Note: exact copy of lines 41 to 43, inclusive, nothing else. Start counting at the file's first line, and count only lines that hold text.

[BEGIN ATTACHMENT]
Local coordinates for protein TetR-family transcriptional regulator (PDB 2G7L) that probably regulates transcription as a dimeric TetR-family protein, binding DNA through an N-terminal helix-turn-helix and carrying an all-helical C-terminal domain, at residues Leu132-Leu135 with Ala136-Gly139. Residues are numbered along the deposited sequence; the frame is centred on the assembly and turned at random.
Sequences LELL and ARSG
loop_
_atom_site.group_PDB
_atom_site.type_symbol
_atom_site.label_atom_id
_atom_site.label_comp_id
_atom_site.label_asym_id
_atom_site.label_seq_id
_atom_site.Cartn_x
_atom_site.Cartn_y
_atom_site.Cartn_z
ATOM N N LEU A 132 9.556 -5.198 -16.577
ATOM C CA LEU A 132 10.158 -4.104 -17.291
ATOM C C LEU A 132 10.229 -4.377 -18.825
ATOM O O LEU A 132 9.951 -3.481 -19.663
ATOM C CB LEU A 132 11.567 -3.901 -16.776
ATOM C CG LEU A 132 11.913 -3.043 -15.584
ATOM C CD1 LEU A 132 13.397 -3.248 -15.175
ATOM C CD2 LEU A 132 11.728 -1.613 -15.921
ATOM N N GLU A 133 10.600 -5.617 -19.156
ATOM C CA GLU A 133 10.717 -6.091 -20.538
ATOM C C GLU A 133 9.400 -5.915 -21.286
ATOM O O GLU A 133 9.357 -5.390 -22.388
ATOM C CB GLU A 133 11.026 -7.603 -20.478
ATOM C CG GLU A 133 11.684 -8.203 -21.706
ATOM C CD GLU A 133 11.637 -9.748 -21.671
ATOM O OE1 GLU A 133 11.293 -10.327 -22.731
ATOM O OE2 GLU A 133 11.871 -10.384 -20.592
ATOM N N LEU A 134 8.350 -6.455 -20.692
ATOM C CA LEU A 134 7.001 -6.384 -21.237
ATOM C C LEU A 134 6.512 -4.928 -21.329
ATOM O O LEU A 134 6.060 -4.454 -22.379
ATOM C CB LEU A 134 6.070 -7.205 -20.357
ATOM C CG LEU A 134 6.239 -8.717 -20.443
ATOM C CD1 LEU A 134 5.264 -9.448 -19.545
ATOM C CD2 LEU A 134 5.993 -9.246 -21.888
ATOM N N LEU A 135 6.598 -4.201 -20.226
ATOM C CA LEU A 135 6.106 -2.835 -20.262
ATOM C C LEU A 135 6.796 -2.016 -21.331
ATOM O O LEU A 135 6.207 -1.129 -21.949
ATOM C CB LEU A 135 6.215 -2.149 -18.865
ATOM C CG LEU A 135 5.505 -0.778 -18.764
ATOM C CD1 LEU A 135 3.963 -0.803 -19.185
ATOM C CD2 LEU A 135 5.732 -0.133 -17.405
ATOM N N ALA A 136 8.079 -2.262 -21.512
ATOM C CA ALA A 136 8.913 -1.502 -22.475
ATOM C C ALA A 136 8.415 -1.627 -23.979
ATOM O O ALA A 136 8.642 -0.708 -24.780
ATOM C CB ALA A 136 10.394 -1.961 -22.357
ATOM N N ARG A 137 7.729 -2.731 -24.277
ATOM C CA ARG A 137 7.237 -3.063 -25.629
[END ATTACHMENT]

ATOM O O LEU A 135 6.207 -1.129 -21.949
ATOM C CB LEU A 135 6.215 -2.149 -18.865
ATOM C CG LEU A 135 5.505 -0.778 -18.764